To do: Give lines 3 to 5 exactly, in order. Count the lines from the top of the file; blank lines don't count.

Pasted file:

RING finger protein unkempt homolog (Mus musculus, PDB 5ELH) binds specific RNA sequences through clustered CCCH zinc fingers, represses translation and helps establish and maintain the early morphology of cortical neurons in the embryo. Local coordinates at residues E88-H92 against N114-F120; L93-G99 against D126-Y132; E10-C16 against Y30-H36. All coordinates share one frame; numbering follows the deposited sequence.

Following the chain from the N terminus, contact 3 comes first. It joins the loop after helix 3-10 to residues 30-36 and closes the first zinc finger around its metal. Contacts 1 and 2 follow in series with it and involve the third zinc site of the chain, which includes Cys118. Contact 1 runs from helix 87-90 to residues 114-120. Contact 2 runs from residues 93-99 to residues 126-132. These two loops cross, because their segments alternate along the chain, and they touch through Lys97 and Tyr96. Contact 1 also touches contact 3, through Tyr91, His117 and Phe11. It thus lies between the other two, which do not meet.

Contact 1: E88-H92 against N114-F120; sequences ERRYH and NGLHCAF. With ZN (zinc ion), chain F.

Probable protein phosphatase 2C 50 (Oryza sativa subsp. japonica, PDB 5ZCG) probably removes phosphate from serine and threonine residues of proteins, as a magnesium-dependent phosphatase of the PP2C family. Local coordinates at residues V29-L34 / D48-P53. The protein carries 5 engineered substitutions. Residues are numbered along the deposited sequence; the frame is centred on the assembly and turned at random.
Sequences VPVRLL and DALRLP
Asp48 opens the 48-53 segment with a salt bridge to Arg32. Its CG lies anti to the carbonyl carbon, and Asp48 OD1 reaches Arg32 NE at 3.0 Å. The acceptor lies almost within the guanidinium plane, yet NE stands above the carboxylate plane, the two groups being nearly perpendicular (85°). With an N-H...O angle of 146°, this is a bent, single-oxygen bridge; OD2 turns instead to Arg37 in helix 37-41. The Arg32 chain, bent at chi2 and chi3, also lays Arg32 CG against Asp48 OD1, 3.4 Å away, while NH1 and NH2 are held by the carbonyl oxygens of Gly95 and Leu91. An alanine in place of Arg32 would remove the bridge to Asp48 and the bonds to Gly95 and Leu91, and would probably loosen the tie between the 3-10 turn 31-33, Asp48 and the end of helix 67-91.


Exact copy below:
Contact 1: E88-H92 against N114-F120; sequences ERRYH and NGLHCAF. With ZN (zinc ion), chain F.

Probable protein phosphatase 2C 50 (Oryza sativa subsp. japonica, PDB 5ZCG) probably removes phosphate from serine and threonine residues of proteins, as a magnesium-dependent phosphatase of the PP2C family. Local coordinates at residues V29-L34 / D48-P53. The protein carries 5 engineered substitutions. Residues are numbered along the deposited sequence; the frame is centred on the assembly and turned at random.
Sequences VPVRLL and DALRLP